Whale Watching in Kaikoura

We booked our whale watching cruise before we started our holiday, it was one of only two things we had pre-booked. We chose to book with http://www.whalewatch.co.nz direct who I would highly recommend even if our cruise ended in disaster. They have such a good sighting success rate that they offer an 80% refund if you don’t see any whales on your trip.

On the morning of our trip, it was cloudy and we weren’t feeling very optimistic. When we arrived, the staff said that the cruise was still sailing but with a strong risk of sea sickness. Straight away Rob was feeling alright about it but I was a little hesitant. We had been sea sick once before, a long time ago on a cruise but we had a room with no windows and it was really rough. Surely a catamaran would be fine with all those windows? Smugly we waited for our time walking past nervous passengers panic buying sea sickness tablets and headed to the boat.

When we got on the boat, we had to sit at the front (which we were warned was the worst place to sit if you are prone to sickness) as all the older passengers and children rushed to the back. We were fine at first but it became quickly apparent that the sea sickness warning was pretty accurate. The boat was making some big moves, simulating the most bumpy of roller coasters but we both love them so at first we were OK. That was until the boat stopped. The up and down movement seemed to get worse when the boat was still and that’s when we both started to feel pretty warm and uncomfortable.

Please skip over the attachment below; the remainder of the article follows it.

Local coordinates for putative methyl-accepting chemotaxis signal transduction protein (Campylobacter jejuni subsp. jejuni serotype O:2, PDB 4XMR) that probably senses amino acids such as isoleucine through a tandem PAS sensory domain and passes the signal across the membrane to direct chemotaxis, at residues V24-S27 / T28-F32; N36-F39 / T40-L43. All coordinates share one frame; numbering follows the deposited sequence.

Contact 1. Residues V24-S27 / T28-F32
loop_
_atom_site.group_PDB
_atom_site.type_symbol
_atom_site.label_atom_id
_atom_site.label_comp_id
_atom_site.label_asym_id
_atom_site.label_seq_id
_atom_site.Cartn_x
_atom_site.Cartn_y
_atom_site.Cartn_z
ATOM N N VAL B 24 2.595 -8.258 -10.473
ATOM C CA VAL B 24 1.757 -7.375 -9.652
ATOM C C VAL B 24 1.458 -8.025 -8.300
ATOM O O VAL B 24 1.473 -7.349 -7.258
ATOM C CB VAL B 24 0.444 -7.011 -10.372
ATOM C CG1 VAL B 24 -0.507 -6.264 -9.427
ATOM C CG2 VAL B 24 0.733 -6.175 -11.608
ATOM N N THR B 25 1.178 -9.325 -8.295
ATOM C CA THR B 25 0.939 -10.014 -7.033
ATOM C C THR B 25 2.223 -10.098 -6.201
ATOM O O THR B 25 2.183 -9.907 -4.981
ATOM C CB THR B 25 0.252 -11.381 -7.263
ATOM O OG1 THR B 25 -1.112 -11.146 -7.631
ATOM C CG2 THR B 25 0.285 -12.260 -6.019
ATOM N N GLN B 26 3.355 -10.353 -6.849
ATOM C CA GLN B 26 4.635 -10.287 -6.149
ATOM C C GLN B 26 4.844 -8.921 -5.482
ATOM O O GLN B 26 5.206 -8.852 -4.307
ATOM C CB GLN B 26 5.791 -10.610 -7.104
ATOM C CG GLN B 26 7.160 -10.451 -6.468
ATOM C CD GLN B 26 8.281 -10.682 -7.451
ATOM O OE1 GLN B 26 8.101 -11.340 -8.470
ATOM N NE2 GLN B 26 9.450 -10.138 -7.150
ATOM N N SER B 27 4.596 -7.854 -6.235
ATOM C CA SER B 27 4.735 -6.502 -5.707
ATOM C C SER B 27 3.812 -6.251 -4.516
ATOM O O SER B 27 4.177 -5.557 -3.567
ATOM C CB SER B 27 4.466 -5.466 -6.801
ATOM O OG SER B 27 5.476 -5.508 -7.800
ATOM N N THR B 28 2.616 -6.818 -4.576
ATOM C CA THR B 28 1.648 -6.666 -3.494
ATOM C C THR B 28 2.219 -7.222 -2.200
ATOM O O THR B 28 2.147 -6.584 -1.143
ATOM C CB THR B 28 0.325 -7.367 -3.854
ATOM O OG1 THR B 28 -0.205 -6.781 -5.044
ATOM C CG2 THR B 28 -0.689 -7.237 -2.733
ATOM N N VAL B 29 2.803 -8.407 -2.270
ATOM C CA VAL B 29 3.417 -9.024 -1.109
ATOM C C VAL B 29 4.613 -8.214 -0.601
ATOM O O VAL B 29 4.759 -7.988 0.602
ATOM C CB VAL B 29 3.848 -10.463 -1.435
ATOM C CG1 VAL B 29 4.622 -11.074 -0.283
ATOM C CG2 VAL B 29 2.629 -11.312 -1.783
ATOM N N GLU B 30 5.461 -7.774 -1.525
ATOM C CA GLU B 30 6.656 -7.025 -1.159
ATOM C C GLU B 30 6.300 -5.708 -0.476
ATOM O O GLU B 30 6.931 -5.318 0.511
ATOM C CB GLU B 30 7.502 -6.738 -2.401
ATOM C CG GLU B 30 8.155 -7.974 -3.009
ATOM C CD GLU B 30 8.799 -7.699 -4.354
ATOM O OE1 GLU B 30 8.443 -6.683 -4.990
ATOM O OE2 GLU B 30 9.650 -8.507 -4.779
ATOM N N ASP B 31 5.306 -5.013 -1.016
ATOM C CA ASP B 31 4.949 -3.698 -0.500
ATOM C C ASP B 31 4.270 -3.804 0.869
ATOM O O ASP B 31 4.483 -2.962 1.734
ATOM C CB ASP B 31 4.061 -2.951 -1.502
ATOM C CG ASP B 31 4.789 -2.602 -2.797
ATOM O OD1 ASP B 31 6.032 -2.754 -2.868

Recognising the early signs, one of the staff members suggested standing at the back of the boat which is where we headed swiftly. Throughout all of this the main guide was explaining how a sperm whale had been sighted and that is what we were looking for but the longer we waited the worse we were feeling and it turned into a little competition, who could hold it the most.

Unfortunately I lost but it wasn’t long before Rob followed and whilst most people were hanging over the side of the boat with their cameras and binoculars we were both starring at the inside of paper bag. Luckily for me, I felt much better afterwards and it turns out, we were two of many, many people feeling the motion sickness but the same cannot be said for Rob. As the sperm whale surfaced, I was well enough to get my camera out and capture just a few precious shots before he went back down and did so without showing his tail.

We moved onto another area and waited there for what felt like hours before moving closer to the bay to spot some dolphins where the highlight of the trip was! Dolphins are so playful in nature and curious so they kept diving beneath and around the boat and leaping out of the water to show off. It was great to see and the best diversion from my motion sickness.

It was not long after that, we headed back to shore. Unfortunately for Rob he got to see some dolphins but saw more of the bag than he did the sea. I have never seen him so ill and at one point it sounded like he was trying to communicate with the whale but he was just crouched at the back of the boat with his head in the bag instead. It was a horrific experience for both of us and one we will not be repeating anytime soon. The company were fantastic though and the poor health and safety guy who looked after Rob, replenishing his sick bags was an angel. He gained a lot of respect that day.

Again I would highly recommend Whale Watching New Zealand but when they say strong risk of sea sickness, they are definitely not playing it safe, they mean it so be aware of that. I imagine on a calm day that the cruise is a fantastic experience with plenty to sea. The cruise lasts about 2hrs 30mins so you certainly get plenty of opportunity for nature spotting.

Well that was our whale watching experience- it may not have been what we expected but it is certainly something we will laugh about for a long time.

SP x

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